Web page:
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The escalating Russia-Ukraine conflict and the growing fallout to commodity markets continued to weigh on equity markets this past week. In the U.S., geopolitical and inflation concerns overshadowed strong manufacturing and labor market reports with the S&P 500 falling 1.2% on the week. However, Europe’s financial markets have felt the brunt of the fallout so far with the MSCI Europe Index tumbling 7.8% last week, or 9.6% in U.S. dollar terms factoring in the impact of a weakening Euro. Meanwhile, rising demand for safe haven assets pushed interest rates lower and lifted precious metal prices higher with gold rallying 4.4%. The 10-year U.S. Treasury closed out the week at 1.72% compared to 1.98% a week ago.

The global coordination, severity, and swiftness of sanctions enforced against Russia have dealt a significant blow to the Russian economy, prompting Moody’s and S&P to cut their sovereign debt ratings deep into junk territory to reflect a high probability of default as their economy is pushed toward collapse. In addition to the sanctions being levied by governments, the private sector has followed suit as many multi-national corporations have cut off sales of their goods and services to Russia. This weekend, major payment processors including Visa, Mastercard, and American Express announced that they will cease all transactions on their networks in Russia.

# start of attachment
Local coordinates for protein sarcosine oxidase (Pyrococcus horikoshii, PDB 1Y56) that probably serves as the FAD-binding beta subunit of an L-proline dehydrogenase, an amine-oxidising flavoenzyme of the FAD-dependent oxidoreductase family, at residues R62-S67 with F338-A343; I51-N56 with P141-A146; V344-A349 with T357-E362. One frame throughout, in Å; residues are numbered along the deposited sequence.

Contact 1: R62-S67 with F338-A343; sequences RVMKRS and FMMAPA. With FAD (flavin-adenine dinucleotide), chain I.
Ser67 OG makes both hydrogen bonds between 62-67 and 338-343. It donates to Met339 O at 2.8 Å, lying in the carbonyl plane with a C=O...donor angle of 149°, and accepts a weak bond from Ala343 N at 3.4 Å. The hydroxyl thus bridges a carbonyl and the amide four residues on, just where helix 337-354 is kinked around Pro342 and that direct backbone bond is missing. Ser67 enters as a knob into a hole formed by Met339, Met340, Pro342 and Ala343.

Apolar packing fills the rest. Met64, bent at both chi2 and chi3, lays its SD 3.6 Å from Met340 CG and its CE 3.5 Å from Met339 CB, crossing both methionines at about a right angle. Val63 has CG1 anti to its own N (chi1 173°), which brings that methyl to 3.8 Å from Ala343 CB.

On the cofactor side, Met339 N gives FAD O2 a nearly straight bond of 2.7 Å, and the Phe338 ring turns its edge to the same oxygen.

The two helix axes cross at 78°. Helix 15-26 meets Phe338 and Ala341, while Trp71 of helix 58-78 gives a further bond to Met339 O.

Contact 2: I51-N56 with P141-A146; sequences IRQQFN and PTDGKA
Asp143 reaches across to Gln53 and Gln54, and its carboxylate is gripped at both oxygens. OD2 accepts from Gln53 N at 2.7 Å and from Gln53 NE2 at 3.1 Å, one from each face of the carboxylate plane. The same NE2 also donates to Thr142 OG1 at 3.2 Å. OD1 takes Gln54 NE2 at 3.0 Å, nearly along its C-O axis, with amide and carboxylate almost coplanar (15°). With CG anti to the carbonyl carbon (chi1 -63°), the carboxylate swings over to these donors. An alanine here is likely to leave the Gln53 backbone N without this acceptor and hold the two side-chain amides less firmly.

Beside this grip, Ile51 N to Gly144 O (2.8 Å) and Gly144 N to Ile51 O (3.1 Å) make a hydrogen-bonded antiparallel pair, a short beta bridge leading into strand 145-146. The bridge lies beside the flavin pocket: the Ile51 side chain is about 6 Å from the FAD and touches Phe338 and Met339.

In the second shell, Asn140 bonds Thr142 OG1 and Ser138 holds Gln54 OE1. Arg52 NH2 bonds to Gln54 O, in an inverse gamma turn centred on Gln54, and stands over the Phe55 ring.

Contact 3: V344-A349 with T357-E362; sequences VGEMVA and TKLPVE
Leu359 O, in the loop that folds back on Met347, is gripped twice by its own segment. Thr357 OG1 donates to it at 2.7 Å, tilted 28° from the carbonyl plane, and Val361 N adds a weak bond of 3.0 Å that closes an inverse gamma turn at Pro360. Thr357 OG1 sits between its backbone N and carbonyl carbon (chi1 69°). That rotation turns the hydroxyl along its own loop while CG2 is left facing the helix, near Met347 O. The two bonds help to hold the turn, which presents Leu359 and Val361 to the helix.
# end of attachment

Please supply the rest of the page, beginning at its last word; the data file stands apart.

So far, the Russian energy industry, a major source of cash for their economy, has been spared from direct sanctions as many nations, especially in Europe, are dependent on Russian oil and natural gas. Russia exports 4.3 million barrels of oil per day to Europe and the U.S. that couldn’t be fully replaced in short order. While European leaders are reluctant to move forward with an embargo on Russian energy, a U.S. ban on Russian energy imports has gained bipartisan support among policymakers as Russia supplies roughly only 7% of domestic oil. U.S. crude oil prices have risen to around $120 per barrel, which is about a 60% increase so far in 2022, and consumers are feeling the pressure at the pump as the nationwide average price for gas has pushed past $4 per gallon.

Escalating prices for energy, grain, and metal commodities will likely cut into discretionary spending for consumers, but the U.S. consumer base is bolstered by a strong employment backdrop, healthy personal balance sheets, and rapidly improving Covid case trends to offset some of the pressure. In February, the U.S. job market once again outpaced expectations adding 678k new payrolls to the economy compared to expectations for just 400k net new jobs. The unemployment rate fell to just 3.8%.

In the week ahead, the Federal Reserve will get its final reading of inflation before embarking on rate hikes at its meeting later this month. February’s CPI report is expected to show a 7.8% year-over-year increase in consumer prices. The Fed is expected to begin hiking rates later this month, albeit at a slower pace, as economic challenges and uncertainty posed by the Russia-Ukraine conflict have tempered rate hike expectations. The market is now pricing in expectations for almost six 0.25% rate hikes in 2022, though this is down from expectations for up to seven hikes last month. The path of rate hikes may decline further if geopolitical tensions continue to take a bite out of global economic growth.

Amid this backdrop of near-term uncertainty and elevated market volatility, our team at First Merchants Private Wealth Advisors is here to assist you in reviewing your risk and return objectives and ensuring that your asset allocation is optimal relative to your financial goals. Please feel free to reach out to your First Merchants advisor if you have questions or concerns.